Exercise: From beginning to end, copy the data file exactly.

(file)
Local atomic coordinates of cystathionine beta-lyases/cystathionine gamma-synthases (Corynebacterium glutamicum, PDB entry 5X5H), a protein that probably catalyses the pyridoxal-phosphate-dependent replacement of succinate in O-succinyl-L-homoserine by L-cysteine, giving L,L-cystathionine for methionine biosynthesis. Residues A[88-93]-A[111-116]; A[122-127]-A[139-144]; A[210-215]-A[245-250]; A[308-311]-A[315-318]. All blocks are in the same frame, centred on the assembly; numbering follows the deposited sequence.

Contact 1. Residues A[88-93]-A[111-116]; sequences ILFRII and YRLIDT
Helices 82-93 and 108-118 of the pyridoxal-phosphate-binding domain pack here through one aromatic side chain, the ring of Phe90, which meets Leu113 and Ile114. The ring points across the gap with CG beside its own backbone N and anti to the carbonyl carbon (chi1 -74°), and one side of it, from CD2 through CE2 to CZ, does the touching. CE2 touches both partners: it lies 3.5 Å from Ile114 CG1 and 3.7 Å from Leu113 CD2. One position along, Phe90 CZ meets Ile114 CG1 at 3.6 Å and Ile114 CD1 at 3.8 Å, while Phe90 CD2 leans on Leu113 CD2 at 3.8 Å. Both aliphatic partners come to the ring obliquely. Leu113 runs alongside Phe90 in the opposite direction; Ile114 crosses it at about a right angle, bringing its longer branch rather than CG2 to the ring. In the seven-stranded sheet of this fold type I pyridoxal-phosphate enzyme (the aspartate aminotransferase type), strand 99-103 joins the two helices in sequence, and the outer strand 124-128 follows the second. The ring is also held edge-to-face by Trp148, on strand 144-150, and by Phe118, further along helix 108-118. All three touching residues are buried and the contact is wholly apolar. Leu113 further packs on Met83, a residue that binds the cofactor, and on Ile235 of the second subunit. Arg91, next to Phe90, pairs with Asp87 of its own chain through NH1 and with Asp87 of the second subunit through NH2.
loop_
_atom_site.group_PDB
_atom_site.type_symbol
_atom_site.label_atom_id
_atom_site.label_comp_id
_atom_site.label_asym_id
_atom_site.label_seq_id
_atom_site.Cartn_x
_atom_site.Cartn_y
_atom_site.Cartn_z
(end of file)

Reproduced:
Local atomic coordinates of cystathionine beta-lyases/cystathionine gamma-synthases (Corynebacterium glutamicum, PDB entry 5X5H), a protein that probably catalyses the pyridoxal-phosphate-dependent replacement of succinate in O-succinyl-L-homoserine by L-cysteine, giving L,L-cystathionine for methionine biosynthesis. Residues A[88-93]-A[111-116]; A[122-127]-A[139-144]; A[210-215]-A[245-250]; A[308-311]-A[315-318]. All blocks are in the same frame, centred on the assembly; numbering follows the deposited sequence.

Contact 1. Residues A[88-93]-A[111-116]; sequences ILFRII and YRLIDT
Helices 82-93 and 108-118 of the pyridoxal-phosphate-binding domain pack here through one aromatic side chain, the ring of Phe90, which meets Leu113 and Ile114. The ring points across the gap with CG beside its own backbone N and anti to the carbonyl carbon (chi1 -74°), and one side of it, from CD2 through CE2 to CZ, does the touching. CE2 touches both partners: it lies 3.5 Å from Ile114 CG1 and 3.7 Å from Leu113 CD2. One position along, Phe90 CZ meets Ile114 CG1 at 3.6 Å and Ile114 CD1 at 3.8 Å, while Phe90 CD2 leans on Leu113 CD2 at 3.8 Å. Both aliphatic partners come to the ring obliquely. Leu113 runs alongside Phe90 in the opposite direction; Ile114 crosses it at about a right angle, bringing its longer branch rather than CG2 to the ring. In the seven-stranded sheet of this fold type I pyridoxal-phosphate enzyme (the aspartate aminotransferase type), strand 99-103 joins the two helices in sequence, and the outer strand 124-128 follows the second. The ring is also held edge-to-face by Trp148, on strand 144-150, and by Phe118, further along helix 108-118. All three touching residues are buried and the contact is wholly apolar. Leu113 further packs on Met83, a residue that binds the cofactor, and on Ile235 of the second subunit. Arg91, next to Phe90, pairs with Asp87 of its own chain through NH1 and with Asp87 of the second subunit through NH2.
loop_
_atom_site.group_PDB
_atom_site.type_symbol
_atom_site.label_atom_id
_atom_site.label_comp_id
_atom_site.label_asym_id
_atom_site.label_seq_id
_atom_site.Cartn_x
_atom_site.Cartn_y
_atom_site.Cartn_z